The intersubjective approach to psychotherapy begins with unique assumptions and inferences:
  • Striving for health spurs much of human behavior,
  • Problems are seen as adaptive solutions to a complex system 
  • Affect is a prime organizer of experience 
  • Subjectivity emerges within the intersubjective context of early repeated experiences of emotional attunement and misattunement with caregivers 
  • These early lived experiences develop into personalized schema we prereflectively employ to manage interpersonal relationships

Buirski and Haglund elegantly assert that the goal of intersubjective therapy is to make sense together. Stated differently, therapy aims to “illuminate the underlying organizing principles from which the behavior derives, not modify the behaviors” (p. 32). The target of therapeutic action is the patient’s unfolding subjectivity. Change is inferred to occur as the result of the therapist/patient dynamic mutual influence in understanding the latter’s early organization of experience and replications in present relations. The authors define the therapist as an active participant in articulating the patient’s subjective experience of being understood, and regularly providing attuned responsiveness to the patient’s affective states. By serving to disconfirm historical patterns of relating, therapy stimulates new meanings to previous relationships and creates new expectancies for future ones: “Repeated experiences over time of feeling understood by her therapist would promote greater self understanding, integration of affect, and an enhanced sense of self-cohesion and self-esteem” (p. 87).

The authors point out in Making Sense Together that, by definition, subjectivity entails individuality of perspective. Therapy from an intersubjective perspective will be characterized to a degree by the interactions of specific personalities of the therapeutic dyad. So it is that I comment on this text influenced not just by my personal connections with the authors but from my individual life experiences and relationships, and clinical training and work.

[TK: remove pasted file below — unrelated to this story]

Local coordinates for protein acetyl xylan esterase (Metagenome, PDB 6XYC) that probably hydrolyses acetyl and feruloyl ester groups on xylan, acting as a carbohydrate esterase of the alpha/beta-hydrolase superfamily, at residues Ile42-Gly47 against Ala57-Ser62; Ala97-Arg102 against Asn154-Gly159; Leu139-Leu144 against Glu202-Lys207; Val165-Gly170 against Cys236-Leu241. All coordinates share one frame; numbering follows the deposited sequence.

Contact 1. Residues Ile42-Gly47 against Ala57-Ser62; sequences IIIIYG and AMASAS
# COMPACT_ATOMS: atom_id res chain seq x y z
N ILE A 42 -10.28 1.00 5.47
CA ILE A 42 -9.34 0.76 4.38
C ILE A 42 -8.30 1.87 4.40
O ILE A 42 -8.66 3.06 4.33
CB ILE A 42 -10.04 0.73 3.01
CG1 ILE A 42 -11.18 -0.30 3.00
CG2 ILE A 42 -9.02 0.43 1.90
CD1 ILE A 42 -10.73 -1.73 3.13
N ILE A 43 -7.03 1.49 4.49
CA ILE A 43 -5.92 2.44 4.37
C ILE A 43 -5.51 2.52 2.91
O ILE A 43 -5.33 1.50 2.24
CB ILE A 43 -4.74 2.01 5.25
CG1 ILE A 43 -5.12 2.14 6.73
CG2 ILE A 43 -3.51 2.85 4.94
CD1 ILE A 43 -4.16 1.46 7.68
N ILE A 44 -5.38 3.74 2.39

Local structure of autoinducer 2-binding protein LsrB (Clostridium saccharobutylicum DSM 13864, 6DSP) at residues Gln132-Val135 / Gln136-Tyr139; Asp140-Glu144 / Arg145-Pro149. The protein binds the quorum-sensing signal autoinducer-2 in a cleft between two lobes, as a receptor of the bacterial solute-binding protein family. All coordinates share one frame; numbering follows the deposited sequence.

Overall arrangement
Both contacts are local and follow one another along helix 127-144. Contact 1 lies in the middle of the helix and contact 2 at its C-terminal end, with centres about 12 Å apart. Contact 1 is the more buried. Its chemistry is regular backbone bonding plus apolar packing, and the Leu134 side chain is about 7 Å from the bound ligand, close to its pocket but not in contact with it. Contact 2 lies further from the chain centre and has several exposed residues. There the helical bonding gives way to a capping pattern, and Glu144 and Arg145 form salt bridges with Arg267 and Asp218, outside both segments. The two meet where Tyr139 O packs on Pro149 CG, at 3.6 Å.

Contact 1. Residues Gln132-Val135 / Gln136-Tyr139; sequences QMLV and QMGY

I found Buirski and Haglund’s dismissal of developmental imperatives problematic. The authors alternately rely on and reject the value of universal developmental sequences or stages. Granted that subjectivity entails particularity and therefore, by definition, excludes the notion of everyone without exception. However, subjectivity as comprised of repeated experiences of differing emotional quality within the caretaker-infant dyad seems to infer a developing sense of relatedness, individualistic or not. That development, the variance of which is influenced by singular characteristics of the particular pair is nonetheless configured within a matrix of physical, cognitive and emotional maturational milestones. Indeed, Buirski and Haglund seem to infer as much when they refer to “developmentally formed unconscious organizing principles” (p. 124). Future exploration of the biology of subjectivity would more solidly ground their position.

In addition, I found the authors reliance on the traditional term “patient” oddly reactionary. Given the irreconcilable divide between the intersubjective approach to psychotherapy and the medical model from which the term derives, I wonder if that word so pregnant with theoretical inference can ever be given new meaning.

Reviewer Note

Elizabeth L. Shane, PsyD is a licensed psychologist treating children, adolescents and adults in Denver. In addition, she provides assessment and treatment for homeless youth at Urban Peak Shelter.